Putin Doesn't Care if the Ruble Falls

Leonid Bershidsky is a Bloomberg View columnist. He was the founding editor of the Russian business daily Vedomosti and founded the opinion website Slon.ru.
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From a technical point of view, the Russian ruble's drop to more than 40 per U.S. dollar, a full 17 percent weaker than at the start of the year, is an expected result of Russian companies being cut off from Western financial markets and a drop in the price of oil.

On a different level, however, the ruble's downward journey reflects the economic structure that makes it possible for President Vladimir Putin to remain popular. The government isn't interested in defending the ruble, because a weak currency benefits the resource exporters who are the main source of revenues for the Russian government. The price inflation that results amounts to a tax on ordinary citizens to fundPutin's aggressive policies, yet these people are a less important constituency in Russia. And, for now at least, they are happy to pay for the country's international resurgence, such as it is.

Yesterday, when the ruble closed below the 40 to the dollar for the first time in history, the Central Bank appeared to go on a work-to-rule strike, even as it intervened to support it. Four times during the day -- each time it spent $350 million -- the bank expanded the band in which the ruble is allowed to move against a dollar-euro basket by 5 kopeks, to see if the market had found a new -- if lower -- equilibrium. Then, at 6 p.m. sharp, it stopped intervening because the working day was over. None of that behavior suggests a sense of crisis.

As much as it was steadying the ruble's slide, the Central Bank was also letting companies stock up on foreign exchange so they can meet fourth-quarter debt servicing requirements. There is a redemption peak looming in December, and Morgan Stanley has estimated total fourth quarter debt repayments by Russian banks and industrial firms at $47 billion, compared with $26 billion in the third quarter. Since Russian entities now have trouble raising money in the U.S. and Europe, the Central Bank is stepping in as the only remaining funding source. Its foreign exchange reserves have shrunk to $454 billion from $457 billion last week, still big enough to cover debtors' needs for a long time to come.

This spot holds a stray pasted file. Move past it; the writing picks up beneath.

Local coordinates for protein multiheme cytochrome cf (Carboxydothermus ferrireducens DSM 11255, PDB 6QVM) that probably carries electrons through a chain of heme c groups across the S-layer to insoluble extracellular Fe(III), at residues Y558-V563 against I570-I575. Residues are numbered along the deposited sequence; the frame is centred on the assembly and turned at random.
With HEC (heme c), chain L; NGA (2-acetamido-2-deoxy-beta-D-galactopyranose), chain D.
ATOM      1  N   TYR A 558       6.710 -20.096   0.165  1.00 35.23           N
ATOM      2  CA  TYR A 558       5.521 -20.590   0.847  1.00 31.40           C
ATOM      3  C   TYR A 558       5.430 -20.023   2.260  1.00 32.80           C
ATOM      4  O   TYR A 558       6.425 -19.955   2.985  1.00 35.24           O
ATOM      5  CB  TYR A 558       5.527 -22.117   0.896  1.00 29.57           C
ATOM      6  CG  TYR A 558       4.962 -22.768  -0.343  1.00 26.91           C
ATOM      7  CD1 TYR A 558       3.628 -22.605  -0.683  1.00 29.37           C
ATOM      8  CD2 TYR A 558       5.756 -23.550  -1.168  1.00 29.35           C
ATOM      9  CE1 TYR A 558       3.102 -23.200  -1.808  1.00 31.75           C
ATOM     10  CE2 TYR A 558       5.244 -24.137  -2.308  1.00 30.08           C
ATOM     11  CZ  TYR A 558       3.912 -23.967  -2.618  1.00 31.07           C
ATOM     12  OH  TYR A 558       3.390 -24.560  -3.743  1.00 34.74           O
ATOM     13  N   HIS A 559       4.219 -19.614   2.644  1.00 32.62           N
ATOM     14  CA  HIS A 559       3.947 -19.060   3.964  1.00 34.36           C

The other reason the ruble is declining is that it's an oil currency and oil prices are in retreat. After capital flight from Russia hit $48.8 billion dollars in the first quarter, following Russia's annexation of Crimea, it dropped to $25.8 billion in the second quarter and the ruble's exchange rate returned to its normal correlation with the oil price. This chart from Standard & Poor's October 8 report shows how it happened:

Oil and gas exports accounted for 52.9 percent of Russian fiscal revenues between January and April of this year. The mainly state-controlled companies providing this revenue stream have ruble-denominated costs and, as export prices go down, they welcome the national currency's weakening.

Citizens and non-resource-oriented businesses provide a smaller share of the government's revenues. Indeed, about 30 percent of working Russians -- police, teachers, doctors, bureaucrats and the increasingly important military -- are recipients of state funding first and taxpayers second. Russia is in the grip of a classic resource curse: The government, which controls the hydrocarbons, is a benefactor for Putin's core voters rather than a service to be controlled by the people. Political commentator Kirill Rogov calls these government dependents the Rent Party.

The importance of the Rent Party explains Russians' quiet acceptance of the runaway inflation that accompanies the ruble's drop. Official numbers -- just a 0.24 percent consumer price rise in August and a 0.65 percent jump in September -- do not do the trend justice. According to 2011 data, the latest available from Russia's official statistics agency, imports accounted for 43 percent of Russia's retail trade volume. Because of the devaluation and decreased competition from imports following Putin's food embargo, specific goods have seen double-digit price rises in August and September.

The enforced self-sufficiency caused by the weak currency and sanctions may even have benefited Russia in some ways, allowing domestic producers to invest and expand. Standard & Poor's points out that, because of the export substitution effect, Russian industrial production has been growing faster than in 2013. This is a bad moment for such shock therapy, however, because of the oil price decline.

If the price of oil goes on falling, the Rent Party will be in double jeopardy, facing both shrinking subsidies and rising inflation. Putin's continued support depends on how deeply these scissors cut and how long they keep cutting. The oil price, not sanctions, will be the main determinant of that.

This column does not necessarily reflect the opinion of Bloomberg View's editorial board or Bloomberg LP, its owners and investors.

To contact the author on this story:
Leonid Bershidsky at lbershidsky@bloomberg.net

To contact the editor on this story:
Marc Champion at mchampion7@bloomberg.net